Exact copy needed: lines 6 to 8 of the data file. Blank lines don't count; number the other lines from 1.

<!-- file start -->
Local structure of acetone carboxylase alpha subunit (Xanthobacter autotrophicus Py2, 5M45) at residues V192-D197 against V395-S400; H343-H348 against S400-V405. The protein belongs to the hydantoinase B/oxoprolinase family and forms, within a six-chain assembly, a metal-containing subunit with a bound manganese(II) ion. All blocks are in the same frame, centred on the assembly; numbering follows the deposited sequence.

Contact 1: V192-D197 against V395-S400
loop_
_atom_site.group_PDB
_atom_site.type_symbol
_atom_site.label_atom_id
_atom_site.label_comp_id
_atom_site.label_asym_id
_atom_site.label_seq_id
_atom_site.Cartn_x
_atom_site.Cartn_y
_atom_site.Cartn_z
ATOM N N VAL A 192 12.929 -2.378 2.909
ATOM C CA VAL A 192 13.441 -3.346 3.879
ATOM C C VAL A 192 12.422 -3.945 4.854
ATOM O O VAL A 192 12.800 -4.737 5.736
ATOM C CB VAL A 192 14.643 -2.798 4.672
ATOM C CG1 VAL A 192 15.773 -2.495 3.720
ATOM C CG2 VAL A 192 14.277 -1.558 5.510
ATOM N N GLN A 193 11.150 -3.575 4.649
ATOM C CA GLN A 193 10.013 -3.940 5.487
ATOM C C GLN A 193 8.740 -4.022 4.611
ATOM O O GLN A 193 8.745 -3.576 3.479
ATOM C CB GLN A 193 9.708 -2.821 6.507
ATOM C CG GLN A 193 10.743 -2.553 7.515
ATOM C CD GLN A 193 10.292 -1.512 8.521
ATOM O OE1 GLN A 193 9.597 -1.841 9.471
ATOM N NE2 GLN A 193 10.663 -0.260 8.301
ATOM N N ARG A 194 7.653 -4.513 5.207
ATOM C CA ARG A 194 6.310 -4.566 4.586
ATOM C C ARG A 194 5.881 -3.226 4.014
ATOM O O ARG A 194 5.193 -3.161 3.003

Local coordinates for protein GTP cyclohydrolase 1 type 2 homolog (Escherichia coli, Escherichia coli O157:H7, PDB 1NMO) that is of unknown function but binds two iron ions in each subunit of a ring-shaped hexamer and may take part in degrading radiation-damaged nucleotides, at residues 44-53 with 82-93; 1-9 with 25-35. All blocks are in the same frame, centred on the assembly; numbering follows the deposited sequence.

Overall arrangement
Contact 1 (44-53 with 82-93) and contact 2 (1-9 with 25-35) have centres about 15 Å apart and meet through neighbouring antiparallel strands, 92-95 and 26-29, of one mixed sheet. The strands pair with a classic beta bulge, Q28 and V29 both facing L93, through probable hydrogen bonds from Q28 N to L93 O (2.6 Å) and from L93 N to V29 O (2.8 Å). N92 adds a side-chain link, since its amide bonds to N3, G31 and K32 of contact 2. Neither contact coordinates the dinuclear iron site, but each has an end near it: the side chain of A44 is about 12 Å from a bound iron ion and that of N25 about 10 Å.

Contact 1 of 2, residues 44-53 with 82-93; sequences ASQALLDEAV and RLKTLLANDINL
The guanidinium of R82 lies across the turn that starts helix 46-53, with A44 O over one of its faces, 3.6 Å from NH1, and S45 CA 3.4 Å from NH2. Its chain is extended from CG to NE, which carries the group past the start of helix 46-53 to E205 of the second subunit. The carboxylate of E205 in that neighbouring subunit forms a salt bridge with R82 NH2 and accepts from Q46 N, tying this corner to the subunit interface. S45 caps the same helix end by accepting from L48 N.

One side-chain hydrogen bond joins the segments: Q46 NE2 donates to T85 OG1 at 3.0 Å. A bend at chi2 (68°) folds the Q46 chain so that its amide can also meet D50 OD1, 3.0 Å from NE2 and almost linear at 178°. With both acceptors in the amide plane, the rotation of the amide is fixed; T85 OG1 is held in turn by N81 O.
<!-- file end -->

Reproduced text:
_atom_site.label_atom_id
_atom_site.label_comp_id
_atom_site.label_asym_id